President Obama eats breakfast with, from left, Jan Clark, her husband, Jerry, and John Hill at the Ossorio Bakery and Cafe in Cocoa, Fla., on Sunday during the second day of a two-day bus tour across Florida. John's wife, Shirley, is not pictured.
By Saul Loeb, AFP/Getty Images
By Aamer Madhani, USA TODAY
MELBOURNE, Fla. - President Obama continued his push for older voters in the important battleground state of Florida on Sunday by charging that Mitt Romney's Medicare reform plan would increase health care costs by tens of thousands of dollars for Americans nearing retirement age.
Obama made the charge after his campaign cited a new study to reporters by the liberal group Center for American Progress Action Fund, an organization with close ties to his campaign. The study concludes that the average person retiring at age 65 in 2023 would pay $59,500 more over the length of their retirement. A person qualifying for Medicare in 2030 would pay $124,600 more, according to the study.
"One report just said that by the end of the next decade, our opponent's plan would mean $16 billion and $26 billion for insurance companies," Obama said at a rally at the Florida Institute of Technology. "So basically your costs would rise by thousands, so their profits can rise by billions."
The study was conducted by David Cutler, a Harvard professor and health policy expert who served as an adviser to Obama's 2008 campaign. While Cutler is no doubt a partisan figure, Obama advisers are intent on spotlighting differences between the president's approach and Romney's on overhauling Medicare.
The Romney campaign blasted Obama for citing the study, which they say offers an inaccurate picture of the Romney ticket's plan to overhaul Medicare. The plan, put forward by Rep. Paul Ryan, the GOP vice presidential nominee, in 2011, calls for the federal government providing each senior with a set payment that began at $8,000 in 2022 to purchase health care on the open market, and the voucher payment would grow with inflation.
A Congressional Budget Office analysis of the Ryan proposal suggested that because health care costs would grow faster than inflation, the plan would lead to seniors having to pay more of their health care costs. But the Romney campaign argues that the CBO analysis of the Romney-Ryan proposal ignores the potential benefits of competition between insurance providers that they contend will be spurred by the voucher proposal.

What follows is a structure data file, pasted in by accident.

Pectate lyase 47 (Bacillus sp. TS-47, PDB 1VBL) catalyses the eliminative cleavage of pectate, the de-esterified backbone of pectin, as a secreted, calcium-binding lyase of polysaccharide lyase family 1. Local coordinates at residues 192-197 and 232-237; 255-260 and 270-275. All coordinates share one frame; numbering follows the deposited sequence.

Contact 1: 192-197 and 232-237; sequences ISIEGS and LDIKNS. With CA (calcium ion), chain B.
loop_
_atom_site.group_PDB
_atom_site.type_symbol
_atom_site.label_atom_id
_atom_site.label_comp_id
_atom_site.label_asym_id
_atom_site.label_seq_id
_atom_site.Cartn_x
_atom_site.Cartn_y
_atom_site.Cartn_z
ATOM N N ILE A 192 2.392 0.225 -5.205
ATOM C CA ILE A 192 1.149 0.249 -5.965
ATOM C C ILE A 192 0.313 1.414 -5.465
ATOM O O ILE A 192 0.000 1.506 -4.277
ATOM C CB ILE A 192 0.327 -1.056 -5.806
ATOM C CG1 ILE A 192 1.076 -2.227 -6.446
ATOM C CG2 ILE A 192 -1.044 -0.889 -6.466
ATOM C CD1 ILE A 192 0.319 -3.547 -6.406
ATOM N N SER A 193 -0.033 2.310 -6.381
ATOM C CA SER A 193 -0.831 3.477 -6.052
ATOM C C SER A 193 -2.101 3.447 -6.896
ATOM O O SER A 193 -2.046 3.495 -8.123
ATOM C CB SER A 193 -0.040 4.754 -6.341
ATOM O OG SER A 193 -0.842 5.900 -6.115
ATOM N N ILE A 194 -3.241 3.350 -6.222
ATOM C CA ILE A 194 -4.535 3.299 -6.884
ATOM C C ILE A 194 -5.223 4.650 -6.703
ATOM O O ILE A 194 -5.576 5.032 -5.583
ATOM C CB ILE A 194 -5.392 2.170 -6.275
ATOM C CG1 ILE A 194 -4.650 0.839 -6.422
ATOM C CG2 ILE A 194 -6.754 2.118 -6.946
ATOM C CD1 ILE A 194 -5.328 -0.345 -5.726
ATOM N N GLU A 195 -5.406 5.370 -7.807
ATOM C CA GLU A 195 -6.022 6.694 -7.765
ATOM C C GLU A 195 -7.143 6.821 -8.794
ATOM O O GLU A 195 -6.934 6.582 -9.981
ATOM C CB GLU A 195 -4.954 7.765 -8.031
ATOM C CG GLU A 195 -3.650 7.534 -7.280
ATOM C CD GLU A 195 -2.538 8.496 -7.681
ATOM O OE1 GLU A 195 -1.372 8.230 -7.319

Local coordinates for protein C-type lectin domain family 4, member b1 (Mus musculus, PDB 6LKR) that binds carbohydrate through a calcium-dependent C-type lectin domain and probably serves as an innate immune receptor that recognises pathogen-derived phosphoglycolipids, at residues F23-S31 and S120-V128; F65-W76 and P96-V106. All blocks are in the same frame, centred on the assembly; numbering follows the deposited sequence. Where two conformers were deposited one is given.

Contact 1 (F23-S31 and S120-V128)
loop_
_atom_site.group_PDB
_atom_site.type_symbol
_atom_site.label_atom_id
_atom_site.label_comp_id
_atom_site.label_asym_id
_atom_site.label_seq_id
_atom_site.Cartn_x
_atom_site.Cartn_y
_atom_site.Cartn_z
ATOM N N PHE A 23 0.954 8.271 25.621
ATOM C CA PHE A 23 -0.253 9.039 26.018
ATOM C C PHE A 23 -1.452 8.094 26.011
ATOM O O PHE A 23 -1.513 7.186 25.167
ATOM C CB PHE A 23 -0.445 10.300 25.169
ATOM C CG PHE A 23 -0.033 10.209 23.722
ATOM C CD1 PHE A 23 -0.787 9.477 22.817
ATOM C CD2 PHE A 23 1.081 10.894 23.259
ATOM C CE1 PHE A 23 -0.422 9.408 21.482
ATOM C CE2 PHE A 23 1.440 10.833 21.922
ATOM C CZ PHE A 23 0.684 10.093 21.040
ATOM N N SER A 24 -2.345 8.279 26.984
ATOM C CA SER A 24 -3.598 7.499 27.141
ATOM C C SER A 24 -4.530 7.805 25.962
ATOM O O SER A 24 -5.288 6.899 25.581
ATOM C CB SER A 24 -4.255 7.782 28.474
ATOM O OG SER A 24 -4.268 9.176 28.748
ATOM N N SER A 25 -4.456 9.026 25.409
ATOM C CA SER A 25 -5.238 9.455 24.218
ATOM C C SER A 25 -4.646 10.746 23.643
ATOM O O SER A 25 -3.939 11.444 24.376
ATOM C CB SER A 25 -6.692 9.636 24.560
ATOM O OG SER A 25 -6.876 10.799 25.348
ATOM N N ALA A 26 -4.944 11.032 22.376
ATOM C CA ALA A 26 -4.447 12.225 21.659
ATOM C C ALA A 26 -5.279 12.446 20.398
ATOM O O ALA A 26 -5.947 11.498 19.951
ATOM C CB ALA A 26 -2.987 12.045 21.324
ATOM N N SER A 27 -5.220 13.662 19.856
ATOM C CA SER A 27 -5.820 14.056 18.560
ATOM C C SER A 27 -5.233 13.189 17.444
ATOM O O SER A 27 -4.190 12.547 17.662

"President Obama's latest false attacks are a sign of desperation," said Romney campaign spokesman Ryan Williams. "The president's decision to use discredited studies and outright falsehoods to attack Mitt Romney is an admission that he can't talk about his record of crushing the middle class and failing to turn the economy around."
Ryan has proposed to overhaul the government health program for older Americans, with a voucher-like system that could cost beneficiaries more out of their pockets. Even before today's attack on the plan by Obama, Democrats had charged that the Ryan plan would increase the average cost for seniors by thousands of dollars.
Obama's advisers are betting that reminding voters about the issue could increase doubt about the GOP ticket with older voters. Meanwhile, the Romney ticket has consistently pushed back that the Obama is cutting $700 billion from Medicare to pay for his signature health care reform law.
"If they want to have a discussion about who do you trust on Medicare for the next 60 days as their central argument, you know we ought to send them an in-kind contribution," White House senior adviser David Plouffe told reporters on Friday. "We're happy to have that discussion. We think people trust the president more on Medicare."
Before speaking in Melbourne, Obama stopped by Ossorio Bakery & Café in nearby Cocoa, Fla., to meet with supporters and chat about Medicare.
One couple the president spoke with, John and Shirley Hill, expressed concerns that if Medicare were converted into a voucher program that they wouldn't be able to take care of Shirley's 102-year-old mother who has dementia and requires round-the-clock care that is paid for in part by Medicare.